Beyond the Beats & How Music Therapy Builds Mental Strength

Beyond the Beats & How Music Therapy Builds Mental Strength

Could your favourite song be hitting you up with a resilience boost?

Music has long been recognised as an enchanting force that transcends time and space. By stirring up emotions, evoking memories and even transporting us to different worlds. But beyond music’s aesthetic appeal, and moving qualities, music therapy shows us how we can address emotional, cognitive, and social needs by helping us build the necessary coping skills for when life get tough – aka building resilience.

Music Art Culture The Indigo Project

First up, what is music therapy?

Music therapy is a research-based therapy that uses sound, rhythm and harmony during therapy sessions. The Indigo Projects music therapists are trained to create musical experiences where clients may listen, sing, interpret, and/or create music playing different instruments.

The best part is, you don’t even have to be musically inclined – music therapists plan and provide the musical experiences tailored to you depending on your level of skill and needs.

Music therapy has loads of benefits and can help to:

  1. Explore your emotions
  2. Regulate your mood
  3. Reduce pain
  4. Improve memory
  5. Build social and communication skills and;
  6. Even help with physical coordination, motor functions and movement

Let’s dive into the specific ways a typical music therapy session can help us build mental resilience when life throws us curve balls:

Emotional expression and regulation

Within the enchanting realm of melodies and rhythms, we can find a safe space to express our feelings that may otherwise be too challenging or confronting to articulate verbally. Whether it’s through playing an instrument or singing/humming, the therapeutic space invites a cathartic release, as well as a deep sense of agency through song, that helps us to take control of our narrative and ultimately cope with whatever struggles we are facing.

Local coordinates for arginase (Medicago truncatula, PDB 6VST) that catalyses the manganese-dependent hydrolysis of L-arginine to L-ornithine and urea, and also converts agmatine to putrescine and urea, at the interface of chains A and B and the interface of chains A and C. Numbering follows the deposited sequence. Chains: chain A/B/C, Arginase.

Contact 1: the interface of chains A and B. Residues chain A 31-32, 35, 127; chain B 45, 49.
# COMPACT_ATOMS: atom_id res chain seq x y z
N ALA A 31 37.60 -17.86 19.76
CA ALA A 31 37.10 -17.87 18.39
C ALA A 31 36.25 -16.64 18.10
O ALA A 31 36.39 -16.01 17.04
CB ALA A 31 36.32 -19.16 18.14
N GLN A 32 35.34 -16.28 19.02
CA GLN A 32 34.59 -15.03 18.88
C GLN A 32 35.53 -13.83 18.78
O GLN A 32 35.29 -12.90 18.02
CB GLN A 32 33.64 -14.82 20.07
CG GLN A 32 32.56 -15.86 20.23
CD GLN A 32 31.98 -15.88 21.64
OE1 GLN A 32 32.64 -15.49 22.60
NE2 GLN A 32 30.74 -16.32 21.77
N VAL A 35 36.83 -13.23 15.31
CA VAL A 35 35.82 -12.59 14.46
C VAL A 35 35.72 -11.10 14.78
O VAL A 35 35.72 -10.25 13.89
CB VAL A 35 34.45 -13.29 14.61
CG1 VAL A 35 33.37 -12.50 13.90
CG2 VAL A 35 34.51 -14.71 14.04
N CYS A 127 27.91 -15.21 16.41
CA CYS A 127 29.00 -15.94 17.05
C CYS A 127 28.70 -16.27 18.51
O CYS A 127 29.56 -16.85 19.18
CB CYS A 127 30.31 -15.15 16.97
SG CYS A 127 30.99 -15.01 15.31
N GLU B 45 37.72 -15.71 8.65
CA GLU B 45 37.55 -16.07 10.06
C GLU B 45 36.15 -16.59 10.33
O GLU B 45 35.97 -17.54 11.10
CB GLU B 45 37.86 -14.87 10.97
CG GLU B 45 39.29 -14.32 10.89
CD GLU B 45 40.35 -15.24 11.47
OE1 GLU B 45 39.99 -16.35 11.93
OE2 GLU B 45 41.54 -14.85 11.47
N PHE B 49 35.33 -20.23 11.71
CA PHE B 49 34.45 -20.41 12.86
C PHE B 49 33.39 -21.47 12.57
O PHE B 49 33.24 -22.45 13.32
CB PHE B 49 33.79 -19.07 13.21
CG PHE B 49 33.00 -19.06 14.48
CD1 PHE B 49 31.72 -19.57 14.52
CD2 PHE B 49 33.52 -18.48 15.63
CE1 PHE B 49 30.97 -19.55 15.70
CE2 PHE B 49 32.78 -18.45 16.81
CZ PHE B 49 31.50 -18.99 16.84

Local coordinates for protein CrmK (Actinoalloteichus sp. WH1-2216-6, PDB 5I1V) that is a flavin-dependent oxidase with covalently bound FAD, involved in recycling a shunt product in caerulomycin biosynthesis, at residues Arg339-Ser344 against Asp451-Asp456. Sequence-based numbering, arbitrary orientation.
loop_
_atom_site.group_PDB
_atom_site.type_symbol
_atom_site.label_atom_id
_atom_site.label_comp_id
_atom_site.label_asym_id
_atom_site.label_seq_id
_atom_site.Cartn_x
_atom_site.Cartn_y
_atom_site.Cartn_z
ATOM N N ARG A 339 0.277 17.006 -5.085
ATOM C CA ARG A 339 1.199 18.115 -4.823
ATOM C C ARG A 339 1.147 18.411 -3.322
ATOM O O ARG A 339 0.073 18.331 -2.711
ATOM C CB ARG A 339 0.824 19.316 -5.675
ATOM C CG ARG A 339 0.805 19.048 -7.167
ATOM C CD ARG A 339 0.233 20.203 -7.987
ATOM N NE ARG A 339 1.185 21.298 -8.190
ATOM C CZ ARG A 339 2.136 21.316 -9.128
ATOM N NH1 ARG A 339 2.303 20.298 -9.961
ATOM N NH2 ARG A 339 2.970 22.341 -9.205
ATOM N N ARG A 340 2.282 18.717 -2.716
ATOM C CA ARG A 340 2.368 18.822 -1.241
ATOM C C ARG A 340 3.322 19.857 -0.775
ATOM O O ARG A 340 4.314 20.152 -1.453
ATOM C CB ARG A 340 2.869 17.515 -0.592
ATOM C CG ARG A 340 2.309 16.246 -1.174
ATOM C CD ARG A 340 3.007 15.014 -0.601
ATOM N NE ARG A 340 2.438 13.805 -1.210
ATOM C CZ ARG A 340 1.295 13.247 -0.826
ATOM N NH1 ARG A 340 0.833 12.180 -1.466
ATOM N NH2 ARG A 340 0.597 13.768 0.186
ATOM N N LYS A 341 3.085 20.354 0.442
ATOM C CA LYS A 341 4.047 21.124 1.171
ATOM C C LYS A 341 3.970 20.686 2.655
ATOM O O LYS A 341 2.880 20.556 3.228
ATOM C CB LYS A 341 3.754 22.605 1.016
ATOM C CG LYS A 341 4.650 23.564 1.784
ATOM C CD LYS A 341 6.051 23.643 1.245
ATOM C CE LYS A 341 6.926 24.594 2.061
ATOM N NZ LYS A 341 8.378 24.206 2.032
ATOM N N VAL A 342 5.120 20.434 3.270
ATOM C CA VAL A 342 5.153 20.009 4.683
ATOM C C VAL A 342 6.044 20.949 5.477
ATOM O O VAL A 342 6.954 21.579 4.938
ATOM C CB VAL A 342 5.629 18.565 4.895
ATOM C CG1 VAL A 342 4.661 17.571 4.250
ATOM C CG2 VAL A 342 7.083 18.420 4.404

Stress reduction and relaxation

Engaging in calming musical experiences promotes a sense of rest and relaxation. Basically, certain sounds can help lower cortisol production and therefore help with stress management. Sounds can transport our minds to a place of peace, and finding pockets of piece to recharge allows us to navigate life’s challenges with greater ease – they don’t call it sound healing for nothing.

Cognitive stimulation

Music therapy acts as a cognitive workout by stimulating brain regions that help to build mental resilience. The nature of musical activities within a therapy session engages these brain regions which enhances memory, attention, and problem-solving skills. The mental agility required to create and interpret music, fosters resilience as it translates into a more adaptive response to stress.

Present-moment focus

At its core, music therapy encourages mindful listening and intentional engagement with sound. By immersing ourselves in song, we develop a heightened state of mindfulness. This cultivates mental resilience as we can learn to be grounded in the here and now. When this is done repeatedly, we may even experience “flow” – a state of complete energised focus and fulfilment – or being “in the zone.”